By Terrence McCoy
By Scott Fishman
By Deirdra Funcheon
By Allie Conti
By New Times Staff
By Ryan Pfeffer
By Deirdra Funcheon
By Kyle Swenson
The prosecution argued that the protesters had cost the Sheriff's Office and the Aggregates time and money.
The defense countered that the protesters were acting for the good of the community. "They [pursued legal avenues against the power plant] for years and years and years, and no one's listening," their defense attorney said. "Some of these guys are like Gandhi with a sweater vest!"
Judge Cohen told the jury they could find the defendants not guilty if "an imminent and impending danger made it necessary to commit the crime." In the end, the jury let all four off on the illegal assembly charge but found them guilty of trespassing and resisting an officer.
But they sure felt bad about it. In the hallway after the trial, jurors gushed sheepishly to the activists that they admired their spirit. "Our hearts were all for you guys and gals," said a white-haired man who hadn't known of FPL's plans. "I live within ten miles of where the plant is being built. I think we're all appalled."
Even a juror who'd admitted owning FPL stock said he wasn't happy about the plant. "It needs more publicity," he said.
One juror quipped that if she'd been more aware, "I probably would have been one of the protesters!"
Collectively, the jury apologized for doling out the guilty verdicts but said they had to consider the rights of the businessmen and the cops.
The four defendants nodded politely and thanked them for the sentiment. But they couldn't really relate. They felt the same about their civil liberties as they did about the environment, several explained: Why compromise?
Environmental wars are fought not only at construction sites but in science journals and commissioned reports. FPL has a slew of scientists on its side — and on its payroll. They include staff as well as outside consultants. The environmentalists, in comparison, have two unpaid scientists as their main witnesses. Betwixt them is a subplot laced with intrigue.
Dr. Sydney Bacchus holds a PhD in the field of hydroecology. She describes herself as "the infamous Dr. Bacchus who says the secret words."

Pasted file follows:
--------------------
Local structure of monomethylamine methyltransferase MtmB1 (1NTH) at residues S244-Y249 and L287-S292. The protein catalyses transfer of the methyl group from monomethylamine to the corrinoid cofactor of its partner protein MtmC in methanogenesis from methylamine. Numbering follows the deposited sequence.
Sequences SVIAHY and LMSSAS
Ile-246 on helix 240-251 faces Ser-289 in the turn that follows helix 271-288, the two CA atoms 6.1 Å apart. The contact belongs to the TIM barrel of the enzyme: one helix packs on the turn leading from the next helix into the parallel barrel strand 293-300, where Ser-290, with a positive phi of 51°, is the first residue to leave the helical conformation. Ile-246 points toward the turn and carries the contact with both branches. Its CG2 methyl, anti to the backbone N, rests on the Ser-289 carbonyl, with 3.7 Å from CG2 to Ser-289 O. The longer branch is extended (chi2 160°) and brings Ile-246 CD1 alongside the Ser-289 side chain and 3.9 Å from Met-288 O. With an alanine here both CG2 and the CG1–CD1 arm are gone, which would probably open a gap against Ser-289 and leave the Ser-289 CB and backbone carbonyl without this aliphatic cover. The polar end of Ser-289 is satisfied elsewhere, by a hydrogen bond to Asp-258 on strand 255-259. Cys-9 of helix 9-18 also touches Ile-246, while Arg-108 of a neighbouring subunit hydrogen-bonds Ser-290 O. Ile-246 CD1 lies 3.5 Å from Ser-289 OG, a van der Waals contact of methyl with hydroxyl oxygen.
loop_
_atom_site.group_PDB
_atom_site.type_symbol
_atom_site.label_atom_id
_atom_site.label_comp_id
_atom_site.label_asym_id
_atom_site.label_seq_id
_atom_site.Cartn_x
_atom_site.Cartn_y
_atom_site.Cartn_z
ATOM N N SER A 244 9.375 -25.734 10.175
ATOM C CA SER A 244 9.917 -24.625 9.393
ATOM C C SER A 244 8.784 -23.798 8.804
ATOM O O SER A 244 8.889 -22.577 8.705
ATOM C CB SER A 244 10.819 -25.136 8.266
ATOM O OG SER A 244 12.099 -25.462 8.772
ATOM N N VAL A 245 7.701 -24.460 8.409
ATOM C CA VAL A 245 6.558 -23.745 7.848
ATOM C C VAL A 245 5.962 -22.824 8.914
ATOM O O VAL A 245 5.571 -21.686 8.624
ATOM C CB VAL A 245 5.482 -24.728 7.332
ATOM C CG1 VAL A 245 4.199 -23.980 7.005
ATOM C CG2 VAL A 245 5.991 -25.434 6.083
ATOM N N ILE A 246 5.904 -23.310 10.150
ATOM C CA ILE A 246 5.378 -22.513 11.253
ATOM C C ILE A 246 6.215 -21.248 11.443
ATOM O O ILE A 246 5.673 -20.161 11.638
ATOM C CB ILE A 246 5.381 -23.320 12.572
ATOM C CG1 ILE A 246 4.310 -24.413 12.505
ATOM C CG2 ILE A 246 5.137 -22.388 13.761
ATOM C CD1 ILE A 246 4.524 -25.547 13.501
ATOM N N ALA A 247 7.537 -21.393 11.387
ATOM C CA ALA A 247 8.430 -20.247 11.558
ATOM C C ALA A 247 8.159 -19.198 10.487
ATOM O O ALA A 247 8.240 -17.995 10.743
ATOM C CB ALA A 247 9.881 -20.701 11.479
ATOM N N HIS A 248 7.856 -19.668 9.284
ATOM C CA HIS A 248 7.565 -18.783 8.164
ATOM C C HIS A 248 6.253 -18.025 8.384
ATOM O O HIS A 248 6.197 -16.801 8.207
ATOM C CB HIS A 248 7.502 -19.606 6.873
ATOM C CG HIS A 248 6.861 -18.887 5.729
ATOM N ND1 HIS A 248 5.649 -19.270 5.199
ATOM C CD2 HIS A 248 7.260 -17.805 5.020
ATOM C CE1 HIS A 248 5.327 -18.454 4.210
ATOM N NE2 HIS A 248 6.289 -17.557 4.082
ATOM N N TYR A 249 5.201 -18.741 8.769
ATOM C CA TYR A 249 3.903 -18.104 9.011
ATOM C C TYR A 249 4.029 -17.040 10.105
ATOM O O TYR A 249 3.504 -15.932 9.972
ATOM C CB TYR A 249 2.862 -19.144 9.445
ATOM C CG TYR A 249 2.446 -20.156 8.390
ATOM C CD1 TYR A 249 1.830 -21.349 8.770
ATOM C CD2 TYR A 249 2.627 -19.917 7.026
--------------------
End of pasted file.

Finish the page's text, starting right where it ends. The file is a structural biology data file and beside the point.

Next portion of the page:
In 2005, she explains, she spoke out at a public hearing against a proposed mining operation in Central Florida. Soon afterward, a rival and supporter of the mine named Robert Kirkner complained that by testifying, she was practicing geology without a license. Bacchus says Kirkner's charges were based on her saying words like topsoil. Kirkner requested the Board of Professional Regulation to fine her $5,000 and publicly reprimand her. He was backed by another prominent geologist and mining consultant: Thomas Missimer, who would pop up later as a consultant for FPL's power plant. Bacchus saw their moves as an affront to her freedom of speech, and she fought back in court. She was eventually offered a settlement of $100,000.
Bacchus says her case illustrates how scientists can be quashed by business and political interests. "It's pretty astounding," she says. Because Bacchus owns her own environmental consulting company in Athens, Georgia, she is free to say what she pleases. Sometimes, that gets her labeled as "a typical tree-hugging environmentalist who really twists the facts to what support her cause," as an anonymous commenter called her online.
On a late summer day, Bacchus drove near the Aggregates site while jamming out to a CD by Eco Elvis (featuring songs such as "Viva Las Vegans"). The slender, long-haired scientist stopped her car and pointed to a batch of frail-looking pine trees that had lost their needles.
The dying pine trees, she said, are evidence of underground water sources being depleted. "You are watching the desertification of Florida," she warned. "When you suck the water out of the ground, you alter all of the surrounding environment." Trees die and dry out, making them susceptible to hurricane winds and turning them into tinder for wildfires. Animals lose their habitat. "The whole ecosystem collapses," she said sadly. Bacchus contends that the amount of water the West County Energy Center will draw daily is equivalent to the amount used by 500,000 homes.
In its application, FPL explains that drinking water sits about 1,950 feet below the ground. FPL intends to inject its wastewater much deeper, at 3,200 feet. A solid confining unit in the middle, FPL's paperwork says, "will prevent the upward migration of the injected fluids" into the drinking water.
Bacchus begs to differ. She describes the ground beneath us as fractured, with all subterranean water systems interconnected. Any wastewater pumped into the ground will eventually travel into the drinking water, she insists, as well as into regional lakes and marshes and even out to the ocean.
Dr. William Louda agrees. Louda, 61, is an environmental geochemist who teaches at Florida Atlantic University. He also holds a position on the Town Council in Loxahatchee Groves. In his office, wearing a cowboy hat and a pair of gray Levis, he plops down a briefcase and describes his concerns.
Think of Florida as "a carbonate sponge," he says, in which water percolates subtly between layers. He believes that injected wastewater could potentially migrate upward to taint the drinking water.
And, Louda says, guess who wrote a paper about the phenomenon of "Vertical Migration of Municipal Wastewater in Deep Injection Well Systems, South Florida, USA," in the Hydroecology Journal last year? Thomas Missimer, Bacchus' old foe who later testified on behalf of FPL. During his testimony, Louda says, Missimer ignored his own research. "I call him a geostitute," Louda says. "A person who sells his expertise for the benefit of his employer."